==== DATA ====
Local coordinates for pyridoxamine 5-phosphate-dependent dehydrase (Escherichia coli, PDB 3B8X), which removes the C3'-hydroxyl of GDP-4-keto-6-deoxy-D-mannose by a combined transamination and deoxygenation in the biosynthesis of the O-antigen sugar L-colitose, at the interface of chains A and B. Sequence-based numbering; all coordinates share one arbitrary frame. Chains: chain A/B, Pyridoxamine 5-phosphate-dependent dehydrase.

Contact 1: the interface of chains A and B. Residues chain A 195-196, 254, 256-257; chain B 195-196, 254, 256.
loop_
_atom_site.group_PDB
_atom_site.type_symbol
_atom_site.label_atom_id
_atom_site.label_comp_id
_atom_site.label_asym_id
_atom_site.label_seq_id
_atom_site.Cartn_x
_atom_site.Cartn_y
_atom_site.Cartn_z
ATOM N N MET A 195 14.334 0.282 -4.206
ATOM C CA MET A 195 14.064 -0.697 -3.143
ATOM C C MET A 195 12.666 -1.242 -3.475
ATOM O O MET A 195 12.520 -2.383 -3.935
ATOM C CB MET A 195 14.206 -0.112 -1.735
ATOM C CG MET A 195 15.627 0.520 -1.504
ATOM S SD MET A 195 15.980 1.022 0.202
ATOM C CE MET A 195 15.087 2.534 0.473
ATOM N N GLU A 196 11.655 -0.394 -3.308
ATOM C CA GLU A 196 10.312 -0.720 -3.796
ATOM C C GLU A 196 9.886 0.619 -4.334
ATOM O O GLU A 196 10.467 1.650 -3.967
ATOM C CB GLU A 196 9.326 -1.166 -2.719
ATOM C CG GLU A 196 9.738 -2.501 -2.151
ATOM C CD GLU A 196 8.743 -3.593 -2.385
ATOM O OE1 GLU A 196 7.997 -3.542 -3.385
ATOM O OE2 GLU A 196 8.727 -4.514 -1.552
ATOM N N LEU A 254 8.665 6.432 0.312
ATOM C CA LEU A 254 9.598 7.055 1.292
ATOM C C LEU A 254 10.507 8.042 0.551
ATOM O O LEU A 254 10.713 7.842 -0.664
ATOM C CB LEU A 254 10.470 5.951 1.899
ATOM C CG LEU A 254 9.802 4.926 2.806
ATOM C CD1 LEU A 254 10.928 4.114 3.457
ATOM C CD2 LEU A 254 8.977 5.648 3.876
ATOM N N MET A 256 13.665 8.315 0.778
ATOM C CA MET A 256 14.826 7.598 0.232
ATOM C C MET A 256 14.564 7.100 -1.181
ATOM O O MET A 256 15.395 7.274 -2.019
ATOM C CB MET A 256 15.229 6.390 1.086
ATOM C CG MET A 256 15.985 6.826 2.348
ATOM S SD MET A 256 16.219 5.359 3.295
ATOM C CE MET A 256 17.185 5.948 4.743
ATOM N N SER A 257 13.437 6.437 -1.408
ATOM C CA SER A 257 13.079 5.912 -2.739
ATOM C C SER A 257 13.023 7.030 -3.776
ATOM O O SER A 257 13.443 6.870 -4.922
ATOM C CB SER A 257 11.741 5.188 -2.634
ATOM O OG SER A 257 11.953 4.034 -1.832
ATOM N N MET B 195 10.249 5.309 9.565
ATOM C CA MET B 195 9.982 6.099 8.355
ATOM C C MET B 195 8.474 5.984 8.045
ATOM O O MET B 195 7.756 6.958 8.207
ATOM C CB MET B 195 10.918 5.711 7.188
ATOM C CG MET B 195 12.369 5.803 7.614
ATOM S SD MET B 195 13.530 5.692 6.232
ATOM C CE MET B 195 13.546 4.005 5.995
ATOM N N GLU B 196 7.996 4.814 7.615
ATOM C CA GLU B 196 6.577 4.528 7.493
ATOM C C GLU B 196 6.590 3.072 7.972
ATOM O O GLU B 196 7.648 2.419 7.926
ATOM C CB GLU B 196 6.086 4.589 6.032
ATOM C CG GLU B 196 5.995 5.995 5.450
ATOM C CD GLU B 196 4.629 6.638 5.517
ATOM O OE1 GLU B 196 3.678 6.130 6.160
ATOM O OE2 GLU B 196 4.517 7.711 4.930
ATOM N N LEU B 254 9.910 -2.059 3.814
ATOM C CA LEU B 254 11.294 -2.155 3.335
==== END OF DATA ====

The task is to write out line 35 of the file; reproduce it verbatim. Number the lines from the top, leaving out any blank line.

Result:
ATOM C CG LEU A 254 9.802 4.926 2.806